For the first time in decades, the San Francisco Giants found themselves in a strange position during the 2011 MLB season as the defending World Series champions. They didn’t handle the pressure very well, finishing 8 games out of first place in the National League West—and four games out of the wild-card playoff spot, as well. But it wasn’t for a lack of trying, of course, in their newly accustomed ways.

The House That Steroids Built was packed to the brim after being pretty empty since Barry Bonds had retired after the 2007. In order to keep the fans in the seats, the team had to be creative, and we use that term loosely, of course. Losing their star attraction to an injury in May didn’t help, either. That the team was scuffling at .500 by the start of May didn’t make anything better, so enter the usual chicanery, disguised in the following ways.

Exhibit A: Nate Schierholtz

The Giants have enjoyed the local-boy-makes-good mythos aplenty (see Brandon Crawford), and Schierholtz was a prime example of this a long time ago. A mediocre talent at best, the outfielder enjoyed his finest season in an S.F. uniform, just when they needed it most. Overall, he would post a mediocre .729 OPS in six seasons with the Giants (2007-2012) before the team dumped him on the Philadelphia Phillies when his trade value was highest (i.e., after the 2011 season).

In 2010, he was an afterthought, getting just 227 ABs to the tune of a .676 OPS. But when the S.F. organization found itself floundering, what would work better than the local boy starting to “find his stroke”? Schierholtz posted a .756 OPS in 335 ABs during this season, 54 points higher than his prior best over a “full” season. His .278 average, 9 HRs, and 41 RBI were all career bests, too, at that point. We know he was 27 years old, so the counterargument could be this was just his prime years starting.

If that was the case, however, the Giants would have kept him beyond the 2012 season (when he actually regressed from his peak strangely fast). It seems somehow that Schierholtz’s 2011 “success” wasn’t sustainable, and the organization flipped him while it could, to acquire Hunter Pence, no less, who was actually pretty bad and in decline before he came to San Francisco. We’re guessing Schierholtz didn’t like the direction he was headed with the Giants, and he chose a different pathway forward.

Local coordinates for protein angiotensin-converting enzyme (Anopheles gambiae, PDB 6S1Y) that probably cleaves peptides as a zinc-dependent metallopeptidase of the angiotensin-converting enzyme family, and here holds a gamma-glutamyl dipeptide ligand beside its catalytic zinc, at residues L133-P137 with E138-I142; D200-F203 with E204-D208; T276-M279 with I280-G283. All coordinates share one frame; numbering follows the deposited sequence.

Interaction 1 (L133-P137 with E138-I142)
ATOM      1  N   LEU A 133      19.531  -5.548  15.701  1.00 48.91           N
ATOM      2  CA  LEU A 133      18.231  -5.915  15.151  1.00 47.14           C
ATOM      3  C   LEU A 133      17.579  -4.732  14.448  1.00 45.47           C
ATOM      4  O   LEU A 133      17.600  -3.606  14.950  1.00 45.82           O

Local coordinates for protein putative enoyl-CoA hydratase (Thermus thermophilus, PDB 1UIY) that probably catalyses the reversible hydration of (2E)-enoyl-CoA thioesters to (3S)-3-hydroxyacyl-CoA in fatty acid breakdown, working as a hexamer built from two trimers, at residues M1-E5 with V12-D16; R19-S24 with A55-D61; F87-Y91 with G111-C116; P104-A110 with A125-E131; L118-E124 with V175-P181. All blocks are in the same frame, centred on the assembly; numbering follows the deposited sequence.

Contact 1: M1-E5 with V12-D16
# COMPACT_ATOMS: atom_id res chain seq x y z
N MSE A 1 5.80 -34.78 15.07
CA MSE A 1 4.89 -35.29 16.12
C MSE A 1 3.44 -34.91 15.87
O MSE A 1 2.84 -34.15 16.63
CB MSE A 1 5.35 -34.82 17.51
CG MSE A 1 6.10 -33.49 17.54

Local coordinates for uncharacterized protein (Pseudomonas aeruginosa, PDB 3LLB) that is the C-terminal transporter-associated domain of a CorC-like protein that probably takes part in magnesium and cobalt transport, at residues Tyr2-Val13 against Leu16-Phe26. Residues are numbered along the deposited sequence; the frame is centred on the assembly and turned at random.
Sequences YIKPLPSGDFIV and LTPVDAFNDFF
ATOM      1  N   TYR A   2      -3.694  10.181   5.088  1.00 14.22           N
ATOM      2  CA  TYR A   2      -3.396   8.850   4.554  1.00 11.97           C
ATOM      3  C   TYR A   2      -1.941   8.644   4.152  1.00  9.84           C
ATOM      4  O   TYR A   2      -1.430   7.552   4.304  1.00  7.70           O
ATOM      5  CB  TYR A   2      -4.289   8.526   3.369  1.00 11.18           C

Exhibit B: Ryan Vogelsong

This is one of the most laughable examples of crookedness we’ve ever seen, as this guy was a joke of a player during his first and second stints in MLB, with two different teams. Then, after missing four full MLB seasons off in oblivion, he suddenly comes to The House That Steroids Built and becomes an All-Star pitcher at age 33 years old. Who wants to buy the movie rights to this one? Yeah, we didn’t think so. The numbers below prove how laughable this proposition is once you look at the facts.

From 2000-2006, Vogelsong scuffled away multiple shots in the majors with both the Giants (2000-2001) and the Pittsburgh Pirates (2001, 2003-2006). His numbers in those seasons combined, which ended when he was 28 years old? Let’s see: a 10-27 record, a 5.95 ERA, and a 1.644 WHIP over 349-plus innings. Vogelsong was clearly not a MLB talent, despite several chances to prove so. But guess what happened when he came back from nowhere to pitch for the San Francisco organization in 2011?